3. Charge Reasonable Rent
Don’t inflate the rent you’re charging for the sake of it. Do your research and find out the average rent for the area. Then question how your property compares to the area’s average. Above all, charge a fair rent. You may be tempted to undercut the area’s average rent to ensure your property is seen as more attractive. Be warned, this could change the type of tenant you let to. Consider a deal including amenities if you want to make your listing more appealing.
4. Pick Good Tenants
This is a tricky one but will save you a lot of hassle in the long run. If you can let to good tenants you’ll reduce the risk of sudden changes in circumstance. Unfortunately even the best tenants can have unpredictable lives and there’s no simple way to get around this. Also, it’s very tricky to tell which tenants are genuinely ‘good’. Screening checks don’t tell the full story. The best tenants are steady and secure in their careers and lives.
5. Be Open Minded
It’s always important to have an open mind with potential tenants. Whether they’re looking to redecorate parts of the property or live with a pet, you may not like it but it’s worth considering. A tenant with a pet is likely to be more stable. Whereas a tenant who wants to redecorate will likely see themselves in the property for an extended period of time.
6. Why Not Try a HMO?
If you rent in an area popular with students or young professionals, it may be worth considering turning your let into a house in multiple occupation. You’ll need to adhere to specific licence rules about health and safety but it’s nothing a reasonable landlord couldn’t keep up with. This way, when one tenant moves out, you’re still making money from the other occupants.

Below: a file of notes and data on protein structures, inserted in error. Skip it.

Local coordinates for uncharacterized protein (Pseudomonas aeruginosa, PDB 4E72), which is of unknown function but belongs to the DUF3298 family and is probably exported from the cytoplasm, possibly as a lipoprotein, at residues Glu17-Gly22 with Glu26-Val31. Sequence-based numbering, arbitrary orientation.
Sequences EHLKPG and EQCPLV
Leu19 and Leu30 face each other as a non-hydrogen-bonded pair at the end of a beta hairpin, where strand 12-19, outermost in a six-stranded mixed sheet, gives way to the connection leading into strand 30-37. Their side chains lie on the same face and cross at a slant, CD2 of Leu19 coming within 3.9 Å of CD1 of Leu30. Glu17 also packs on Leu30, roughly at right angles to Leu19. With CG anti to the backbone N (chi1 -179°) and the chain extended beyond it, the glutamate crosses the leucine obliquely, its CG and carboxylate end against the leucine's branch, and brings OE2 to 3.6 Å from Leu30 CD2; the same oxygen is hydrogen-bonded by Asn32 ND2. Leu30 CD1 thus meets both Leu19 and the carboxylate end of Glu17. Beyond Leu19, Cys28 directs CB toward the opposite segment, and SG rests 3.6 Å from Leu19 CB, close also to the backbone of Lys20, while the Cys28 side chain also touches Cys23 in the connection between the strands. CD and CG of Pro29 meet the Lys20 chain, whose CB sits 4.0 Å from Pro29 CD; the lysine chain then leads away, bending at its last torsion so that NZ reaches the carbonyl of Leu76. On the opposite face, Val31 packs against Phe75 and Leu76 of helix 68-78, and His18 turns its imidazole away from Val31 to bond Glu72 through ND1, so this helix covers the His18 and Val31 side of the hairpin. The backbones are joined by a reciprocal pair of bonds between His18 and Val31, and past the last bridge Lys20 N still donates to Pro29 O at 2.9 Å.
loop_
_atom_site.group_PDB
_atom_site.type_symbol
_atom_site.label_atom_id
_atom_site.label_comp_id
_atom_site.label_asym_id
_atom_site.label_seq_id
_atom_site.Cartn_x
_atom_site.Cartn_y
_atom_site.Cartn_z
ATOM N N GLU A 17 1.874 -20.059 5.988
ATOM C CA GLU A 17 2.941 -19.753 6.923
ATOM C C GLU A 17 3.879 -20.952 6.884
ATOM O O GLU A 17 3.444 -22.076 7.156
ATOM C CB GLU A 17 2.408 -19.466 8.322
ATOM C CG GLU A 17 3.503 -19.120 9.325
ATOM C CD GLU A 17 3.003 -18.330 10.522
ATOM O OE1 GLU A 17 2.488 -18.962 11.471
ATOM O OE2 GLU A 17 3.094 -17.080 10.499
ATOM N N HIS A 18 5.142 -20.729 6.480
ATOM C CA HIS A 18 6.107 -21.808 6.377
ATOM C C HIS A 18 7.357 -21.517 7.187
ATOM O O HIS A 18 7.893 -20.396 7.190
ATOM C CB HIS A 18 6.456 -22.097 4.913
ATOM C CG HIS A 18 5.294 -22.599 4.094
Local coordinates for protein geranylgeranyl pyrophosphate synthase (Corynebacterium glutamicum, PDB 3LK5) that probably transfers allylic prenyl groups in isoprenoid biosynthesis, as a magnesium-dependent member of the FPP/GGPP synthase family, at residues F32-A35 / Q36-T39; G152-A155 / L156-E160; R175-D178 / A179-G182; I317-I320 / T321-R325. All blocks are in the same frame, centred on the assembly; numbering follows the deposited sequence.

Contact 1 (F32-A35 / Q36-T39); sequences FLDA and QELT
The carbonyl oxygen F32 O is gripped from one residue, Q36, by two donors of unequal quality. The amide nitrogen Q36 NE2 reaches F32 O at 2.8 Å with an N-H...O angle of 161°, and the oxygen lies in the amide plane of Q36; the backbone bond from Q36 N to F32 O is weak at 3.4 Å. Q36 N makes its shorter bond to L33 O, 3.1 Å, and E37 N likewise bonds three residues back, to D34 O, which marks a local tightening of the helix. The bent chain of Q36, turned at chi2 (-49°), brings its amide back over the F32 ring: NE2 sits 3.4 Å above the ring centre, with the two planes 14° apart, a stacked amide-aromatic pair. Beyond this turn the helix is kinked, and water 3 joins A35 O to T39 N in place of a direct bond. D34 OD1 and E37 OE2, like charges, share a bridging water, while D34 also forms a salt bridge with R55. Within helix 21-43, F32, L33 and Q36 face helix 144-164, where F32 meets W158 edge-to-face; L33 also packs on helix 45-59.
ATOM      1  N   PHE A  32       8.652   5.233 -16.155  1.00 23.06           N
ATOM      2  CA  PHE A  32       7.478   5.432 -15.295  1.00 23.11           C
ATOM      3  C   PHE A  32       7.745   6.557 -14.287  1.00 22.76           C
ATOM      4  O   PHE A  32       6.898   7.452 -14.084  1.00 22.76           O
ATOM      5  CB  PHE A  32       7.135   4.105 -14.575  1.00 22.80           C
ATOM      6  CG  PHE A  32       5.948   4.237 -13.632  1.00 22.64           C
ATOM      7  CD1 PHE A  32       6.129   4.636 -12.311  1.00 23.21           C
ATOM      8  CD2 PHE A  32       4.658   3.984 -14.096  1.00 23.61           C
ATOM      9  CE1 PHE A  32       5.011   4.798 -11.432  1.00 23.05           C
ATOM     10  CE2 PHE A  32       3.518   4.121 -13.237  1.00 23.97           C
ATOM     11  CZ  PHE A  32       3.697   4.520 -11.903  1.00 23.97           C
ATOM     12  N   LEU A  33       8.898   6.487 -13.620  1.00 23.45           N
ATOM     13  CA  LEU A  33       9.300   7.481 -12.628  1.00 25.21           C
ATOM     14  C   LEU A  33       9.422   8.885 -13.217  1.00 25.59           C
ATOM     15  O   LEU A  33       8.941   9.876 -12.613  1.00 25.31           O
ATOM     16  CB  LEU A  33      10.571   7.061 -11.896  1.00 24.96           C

7. Upgrade Your Furniture
Back to what we said earlier about how appearance is everything. If you’re offering a furnished property, it may be worth making a few extra purchases. Upgrading furniture will give your property a new lease of life. It could be the difference between attracting new tenants or not.
8. Be Approachable and Professional
Whether you like it or not, as a landlord you could be the reason between a tenant taking your property or not. If you turn up to a house viewing late, wearing sandals and shorts you’ll look unprofessional. Dress well, be prompt, appear approachable and ensure the tenant knows you’re professional.
When you start renting, don’t neglect the importance of a full and accurate inventory. Remove the possibility of disputes with No Letting Go’s inventory services.